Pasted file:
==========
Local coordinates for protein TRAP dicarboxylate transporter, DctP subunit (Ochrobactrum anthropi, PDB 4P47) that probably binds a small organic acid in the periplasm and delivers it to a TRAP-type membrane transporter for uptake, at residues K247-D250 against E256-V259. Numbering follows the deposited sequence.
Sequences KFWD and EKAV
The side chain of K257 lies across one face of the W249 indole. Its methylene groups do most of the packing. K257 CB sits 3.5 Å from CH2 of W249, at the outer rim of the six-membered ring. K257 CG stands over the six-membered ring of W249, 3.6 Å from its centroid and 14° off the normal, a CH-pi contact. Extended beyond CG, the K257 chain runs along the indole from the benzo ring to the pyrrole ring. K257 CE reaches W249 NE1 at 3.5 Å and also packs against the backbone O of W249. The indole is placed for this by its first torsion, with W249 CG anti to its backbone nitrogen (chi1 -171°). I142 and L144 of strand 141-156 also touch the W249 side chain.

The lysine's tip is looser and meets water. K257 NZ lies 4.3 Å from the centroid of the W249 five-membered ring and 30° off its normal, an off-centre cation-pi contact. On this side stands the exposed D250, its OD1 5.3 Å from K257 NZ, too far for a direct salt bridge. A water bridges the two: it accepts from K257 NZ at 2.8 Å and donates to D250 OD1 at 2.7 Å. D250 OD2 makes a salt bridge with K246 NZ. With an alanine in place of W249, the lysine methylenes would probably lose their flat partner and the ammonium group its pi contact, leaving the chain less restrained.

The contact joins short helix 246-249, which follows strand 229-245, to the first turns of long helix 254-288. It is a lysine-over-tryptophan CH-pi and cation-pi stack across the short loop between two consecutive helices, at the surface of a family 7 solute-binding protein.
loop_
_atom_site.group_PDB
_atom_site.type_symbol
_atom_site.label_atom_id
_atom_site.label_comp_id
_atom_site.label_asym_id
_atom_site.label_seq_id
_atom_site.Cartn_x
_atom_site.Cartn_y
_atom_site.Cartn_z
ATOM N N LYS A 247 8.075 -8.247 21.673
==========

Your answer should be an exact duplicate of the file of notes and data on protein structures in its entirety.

Local coordinates for protein TRAP dicarboxylate transporter, DctP subunit (Ochrobactrum anthropi, PDB 4P47) that probably binds a small organic acid in the periplasm and delivers it to a TRAP-type membrane transporter for uptake, at residues K247-D250 against E256-V259. Numbering follows the deposited sequence.
Sequences KFWD and EKAV
The side chain of K257 lies across one face of the W249 indole. Its methylene groups do most of the packing. K257 CB sits 3.5 Å from CH2 of W249, at the outer rim of the six-membered ring. K257 CG stands over the six-membered ring of W249, 3.6 Å from its centroid and 14° off the normal, a CH-pi contact. Extended beyond CG, the K257 chain runs along the indole from the benzo ring to the pyrrole ring. K257 CE reaches W249 NE1 at 3.5 Å and also packs against the backbone O of W249. The indole is placed for this by its first torsion, with W249 CG anti to its backbone nitrogen (chi1 -171°). I142 and L144 of strand 141-156 also touch the W249 side chain.

The lysine's tip is looser and meets water. K257 NZ lies 4.3 Å from the centroid of the W249 five-membered ring and 30° off its normal, an off-centre cation-pi contact. On this side stands the exposed D250, its OD1 5.3 Å from K257 NZ, too far for a direct salt bridge. A water bridges the two: it accepts from K257 NZ at 2.8 Å and donates to D250 OD1 at 2.7 Å. D250 OD2 makes a salt bridge with K246 NZ. With an alanine in place of W249, the lysine methylenes would probably lose their flat partner and the ammonium group its pi contact, leaving the chain less restrained.

The contact joins short helix 246-249, which follows strand 229-245, to the first turns of long helix 254-288. It is a lysine-over-tryptophan CH-pi and cation-pi stack across the short loop between two consecutive helices, at the surface of a family 7 solute-binding protein.
loop_
_atom_site.group_PDB
_atom_site.type_symbol
_atom_site.label_atom_id
_atom_site.label_comp_id
_atom_site.label_asym_id
_atom_site.label_seq_id
_atom_site.Cartn_x
_atom_site.Cartn_y
_atom_site.Cartn_z
ATOM N N LYS A 247 8.075 -8.247 21.673